Any minute now, the gym offers will start to arrive

And that dirty word ‘detox’ will play about your lips like the tingle of aged Stilton or the rosy kiss of a Turkish delight

With the new year on its way, the onesie is a no-no, definitely something to be ditched along with the empties and the turkey carcass

With the new year on its way, the onesie is a no-no, definitely something to be ditched along with the empties and the turkey carcass

Fri, Dec 27, 2013, 01:00

Had your fill of figgy pudding yet? Wake up this morning lamenting the Liebfraumilch? Would you rather eat the One Direction calendar than put another turkey sandwich in your chops?

Maybe I’m being a little previous, as my granny would say. Maybe you are all rolling around in your onesies eating baked custard and watching Chitty Chitty Bang Bang and fantasising about having Niall Horan twist and shout on the end of your curling tongs. Maybe you’re embracing excess, relishing the curried eggs and cranberry muffins, and anticipating many more happy horizontal hours with your box set and pilfered selection box.

Well, don’t get too comfortable: any minute now the gym offers will start to flood the letter box and that dirty word “detox” will play about your lips like the tingle of aged Stilton or the rosy kiss of a Turkish delight.

It’s time to get up and bin the onesie! And if you’re over the age of 50 and wearing rabbit’s ears on top of your sleep suit, it’s more than time to get a proverbial grip.

(Oh, don’t feign fey ignorance: how could you fail to notice that the damn shops are full of adult-sized Babygros masquerading as pyjamas, some with rubber feet, many – too many – with hoods and ears? And if that wasn’t alarming enough, a significant proportion of these garments are assembled from Dalmatian- spotted velour. One collective fire alarm practice around the country’s suburbs this Christmas and it would look like there has been an outbreak of myxomatosis.)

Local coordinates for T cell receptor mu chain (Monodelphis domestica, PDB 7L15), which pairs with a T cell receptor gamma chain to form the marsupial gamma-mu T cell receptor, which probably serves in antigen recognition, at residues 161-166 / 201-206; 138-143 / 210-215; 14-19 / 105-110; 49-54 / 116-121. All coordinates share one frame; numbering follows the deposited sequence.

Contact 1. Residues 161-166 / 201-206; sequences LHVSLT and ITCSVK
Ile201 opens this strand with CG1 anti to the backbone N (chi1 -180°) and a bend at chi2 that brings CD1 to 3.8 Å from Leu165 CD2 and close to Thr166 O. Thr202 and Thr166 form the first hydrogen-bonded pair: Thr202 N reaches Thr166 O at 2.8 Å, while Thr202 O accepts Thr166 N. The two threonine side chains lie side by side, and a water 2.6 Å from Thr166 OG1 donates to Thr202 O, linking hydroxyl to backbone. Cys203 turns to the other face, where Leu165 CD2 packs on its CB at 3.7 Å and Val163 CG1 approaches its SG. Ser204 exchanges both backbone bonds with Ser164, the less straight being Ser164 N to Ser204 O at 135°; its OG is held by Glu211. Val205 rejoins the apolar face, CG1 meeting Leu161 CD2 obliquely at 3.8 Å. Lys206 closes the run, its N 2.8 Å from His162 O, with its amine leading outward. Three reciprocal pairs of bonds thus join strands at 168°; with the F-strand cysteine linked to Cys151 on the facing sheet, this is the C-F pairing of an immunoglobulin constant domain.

Hugh Hefner
The bottom line is that bunny’s ears are rarely cute, unless you’re channelling Hugh Hefner or the ears are framing an actual, real-life bunny.

A floppy synthetic set, sewn on to misguided hooded pyjamas and presiding over a visage mottled with Christmas excess and yesterday’s mascara is really not pretty.

While we’re on the subject of seasonal headgear, I’d like to suggest to budget airline carriers that they stop encouraging, or compelling, members of their hardworking cabin crews to wear Santa hats and tinsel hair decorations while they are trying to herd pasty, lumpen, disgruntled late-night passengers, myself included, from one sweaty terminal to another in December.

“In the event of cabin pressure exploding into a thousand tiny migraines, an individual oxygen mask will materialise in front of your scowling face,” said the flaccid- hatted air steward (or words to that effect) to a congregation of angry, hot travellers as we jostled each other for elbow room on the last flight out of Stansted recently.

I felt sorry for the man: he looked like a tired and disappointed elf as he attempted to spread some seasonal cheer, welcoming returning emigres from London town and encouraging tourists to enjoy their holidays on our spongy island, while we edgy passengers tried to fit our tired legs, our Toblerones and our grannies’ sherry bottles into the dainty well of leg room.

The night before, I’d been at a carol service in London, separated from my companion, who had found a bar instead. I had stood next to a hearty man in a red-and-white-striped shirt who belted out all the figgy-pudding Christmas songs with great confidence and energy while, from a balcony above, fake snow rained down on our heads and burrowed into the folds of our pale skin.


Scattered crows
I was glad to be alone, a stranger in the crowd. I sang out loud, really loud, and the man beside me sang out loud, and maybe we were both in tune or maybe we were wailing like scattered crows, it didn’t matter a damn. Sitting like a squashed trifle on the plane on the way home, I was remembering the little nun who took us five-year-olds for choir all those years ago. We stood in a line and sang our Christmas hymns while she walked up and down, listening, her ear level with our small mouths.

Every now and then she would stop in front of a child and put her finger to her lips, an indication that the offending individual should stop singing and mime the words instead.

I was, of course, one of those children.

With the new year on its way, the onesie is a no-no, definitely something to be ditched along with the empties and the turkey carcass. But from now on I’m also binning the nun’s forbidding finger; I’m going to sing out loud every chance I get.

Now bring me some figgy pudding.

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